Haitian asylum seekers are about to test Canada’s refugee system in a big way

A new wave of asylum seekers will arrive from the U.S., and the welcome mat may no longer be out

A Royal Canadian Mounted Police (RCMP) officer announces to a group of asylum seekers that identified themselves as from Haiti, that they will be crossing illegally into Canada as they wait in line to to enter at the US-Canada border in Champlain, New York August 7, 2017. (Christinne Muschi/Reuters)

An RCMP officer announces to a group of asylum seekers that identified themselves as from Haiti that they will be crossing illegally into Canada as they wait in line to to enter at the U.S.-Canada border in Champlain, N.Y., Aug. 7, 2017. (Christinne Muschi/Reuters)

A sixth borough of New York City might just exist; it could be a realm called Limbo. Twenty-thousand Haitians live throughout other neighbourhoods but in a state of temporariness, waiting every couple of years to see if the federal government will allow them to renew their temporary protective status—and stay in the United States—for a processing fee of US$495 per person.

In subway stations, a Brooklyn advocate named Herold Dasque distributes flyers asking New Yorkers to lobby government officials to extend the Haitian status America-wide, at least one more time. “You will have 50,000 Haitians who will try to go in hiding,” says Dasque about the consequences of terminating the designation. “They will not go to work, not go to church,” he says. “You don’t go outside.”

Dasque’s campaign didn’t sway the Department of Homeland Security. It announced in late November that it will end the temporary protective status for Haiti, though it will delay deportations until July 2019.

WATCH: Why Canada should let Haitian asylum seekers stay

Since the U.S. first warned in May 2017 that it might end the protected status, thousands of asylum seekers, many of them Haitian, have headed for Canada. In 2018, even more are expected to follow, adding pressure to an already backlogged refugee processing system.

Canadian members of Parliament have already begun meeting face-to-face with Haitians and officials in New York, as well as in Florida, attempting to end illegal crossings into Canada—17,000 asylum claimants from around the world were intercepted by the RCMP this year.

READ: How Canada could prepare for a potential new wave of asylum seekers

Among the recipient cities and towns, Montreal converted its Olympic Stadium into an emergency shelter in August, and about two weeks before that the Canadian Forces set up tents in Cornwall, Ont. As Canada attempts to warn asylum seekers against going with the flow, 2018 may be the year Canada flips its metaphorical welcome mat.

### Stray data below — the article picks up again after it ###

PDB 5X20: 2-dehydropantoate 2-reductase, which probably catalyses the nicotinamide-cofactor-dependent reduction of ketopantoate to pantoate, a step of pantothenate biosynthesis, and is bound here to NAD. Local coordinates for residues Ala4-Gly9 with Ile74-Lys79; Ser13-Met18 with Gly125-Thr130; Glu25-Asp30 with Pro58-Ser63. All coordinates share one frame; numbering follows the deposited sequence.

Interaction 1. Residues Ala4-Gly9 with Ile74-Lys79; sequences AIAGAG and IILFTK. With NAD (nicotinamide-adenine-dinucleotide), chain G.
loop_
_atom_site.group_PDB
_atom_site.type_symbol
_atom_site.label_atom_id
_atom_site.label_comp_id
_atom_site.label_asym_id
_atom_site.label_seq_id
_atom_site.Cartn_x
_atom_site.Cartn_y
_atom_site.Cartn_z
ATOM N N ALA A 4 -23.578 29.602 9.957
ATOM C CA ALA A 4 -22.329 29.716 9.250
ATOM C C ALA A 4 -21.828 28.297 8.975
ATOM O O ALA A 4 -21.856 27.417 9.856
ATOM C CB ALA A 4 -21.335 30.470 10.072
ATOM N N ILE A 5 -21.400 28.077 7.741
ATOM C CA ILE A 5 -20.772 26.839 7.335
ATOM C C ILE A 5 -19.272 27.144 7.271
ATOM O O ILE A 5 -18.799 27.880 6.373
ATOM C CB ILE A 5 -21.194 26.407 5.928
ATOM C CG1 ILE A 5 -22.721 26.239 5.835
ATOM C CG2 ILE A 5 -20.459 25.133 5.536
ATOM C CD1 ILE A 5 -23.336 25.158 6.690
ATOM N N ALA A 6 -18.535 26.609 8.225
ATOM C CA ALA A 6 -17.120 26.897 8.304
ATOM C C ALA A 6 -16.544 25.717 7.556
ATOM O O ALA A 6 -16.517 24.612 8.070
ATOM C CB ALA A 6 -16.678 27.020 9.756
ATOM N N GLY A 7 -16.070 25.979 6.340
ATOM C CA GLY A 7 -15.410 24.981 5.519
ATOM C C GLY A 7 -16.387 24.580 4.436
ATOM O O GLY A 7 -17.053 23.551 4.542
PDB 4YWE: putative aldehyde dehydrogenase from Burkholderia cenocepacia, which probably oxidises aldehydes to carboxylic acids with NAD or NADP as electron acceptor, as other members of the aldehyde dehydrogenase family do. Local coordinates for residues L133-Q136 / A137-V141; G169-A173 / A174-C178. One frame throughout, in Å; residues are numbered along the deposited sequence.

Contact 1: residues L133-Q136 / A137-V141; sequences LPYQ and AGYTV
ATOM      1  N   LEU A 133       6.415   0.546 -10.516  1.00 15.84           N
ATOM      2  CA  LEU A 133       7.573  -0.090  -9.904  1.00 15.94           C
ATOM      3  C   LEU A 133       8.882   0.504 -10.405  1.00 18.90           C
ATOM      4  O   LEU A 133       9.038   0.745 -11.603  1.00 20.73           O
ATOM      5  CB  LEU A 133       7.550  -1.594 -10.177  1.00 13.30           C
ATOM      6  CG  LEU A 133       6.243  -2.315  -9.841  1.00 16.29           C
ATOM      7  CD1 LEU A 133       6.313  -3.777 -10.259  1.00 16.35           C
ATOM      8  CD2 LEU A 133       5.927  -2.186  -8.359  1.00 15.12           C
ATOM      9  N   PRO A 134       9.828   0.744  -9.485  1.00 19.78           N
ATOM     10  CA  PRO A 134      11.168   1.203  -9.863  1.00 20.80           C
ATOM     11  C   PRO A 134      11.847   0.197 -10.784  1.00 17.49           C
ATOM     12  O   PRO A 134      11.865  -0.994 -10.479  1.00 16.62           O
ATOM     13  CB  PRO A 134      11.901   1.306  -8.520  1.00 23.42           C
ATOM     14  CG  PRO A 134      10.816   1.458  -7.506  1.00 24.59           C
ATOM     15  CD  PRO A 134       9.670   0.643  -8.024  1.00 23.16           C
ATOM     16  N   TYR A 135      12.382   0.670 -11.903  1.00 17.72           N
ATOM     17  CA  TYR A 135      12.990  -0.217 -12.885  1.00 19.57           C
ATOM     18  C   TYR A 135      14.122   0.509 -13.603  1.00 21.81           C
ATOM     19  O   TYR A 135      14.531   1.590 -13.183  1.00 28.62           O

“They have to be aware of the robust immigration law we have in Canada,” says MP Emmanuel Dubourg, a Quebecois Liberal who was born in Saint-Marc, Haiti, and moved to Canada at age 14. He recently travelled to New York where he spoke with city hall officials, held meetings at the Canadian consulate and did an interview with Radio Soleil, the local Haitian radio station. “The goal, it’s to inform them, to tell them what the consequences are if they cross the border illegally.” Canada welcomes immigrants, he tells them, but “it’s not a free ticket to cross the border like this.”

READ: Will the Haitian asylum seekers in Montreal get to stay?

“I don’t even think people would go to that meeting,” says Jeffry House, a human rights lawyer in Toronto, about Ottawa’s outreach efforts. “The number of illegal people who would go to a library to hear some MPs talk about why it’s not a good idea to come—it doesn’t strike me as a crowd-pleaser.” In Montreal, Warren Creates, an immigration and refugee lawyer, also says the delegation won’t reverse the trend. “It’s not going to stop it; it’s not going to stem it; it’s not going to mitigate it,” says Creates. “They’re wise, these communities of people who are fearful. They’ve figured out where they need to go. They’ve figured out the path of least resistance.”

WATCH: Down on the border

While the number of illegal border migrants is still relatively small, Canada’s refugee system is not equipped to process them. The Immigration and Refugee Board of Canada (IRB) predicts that if its backlog grows as anticipated, claimants arriving in 2021 could wait 11 years for hearings. Between February and October, 6,304 Haitian refugee claims were referred to the IRB and just 298 cases were concluded.

Creates says most migrants won’t start presenting themselves at ports of entry, aware they’d be turned away at those sites due to the Safe Third Country Agreement, which allows Canada to turn back an asylum seeker coming from the U.S. who fails to make a claim first in that country, but only if he or she arrives at an official port of entry. “What worries me most is that in darkness, and storms and winter months, people ill-equipped and not properly clothed . . . they’re being forced into a procedure that they know will allow them entry into Canada and have this fair chance, but at the same time they’re risking their health and their lives.”

The delegation to New York, Creates says, only embellishes the Liberal image of taking action. Haitians will not agree to present themselves at official border crossings, as they are not travelling for business or pleasure, but rather for a home more certain than Limbo.


Looking for more?

Get the Best of Maclean's sent straight to your inbox. Sign up for news, commentary and analysis.
  • By signing up, you agree to our terms of use and privacy policy. You may unsubscribe at any time.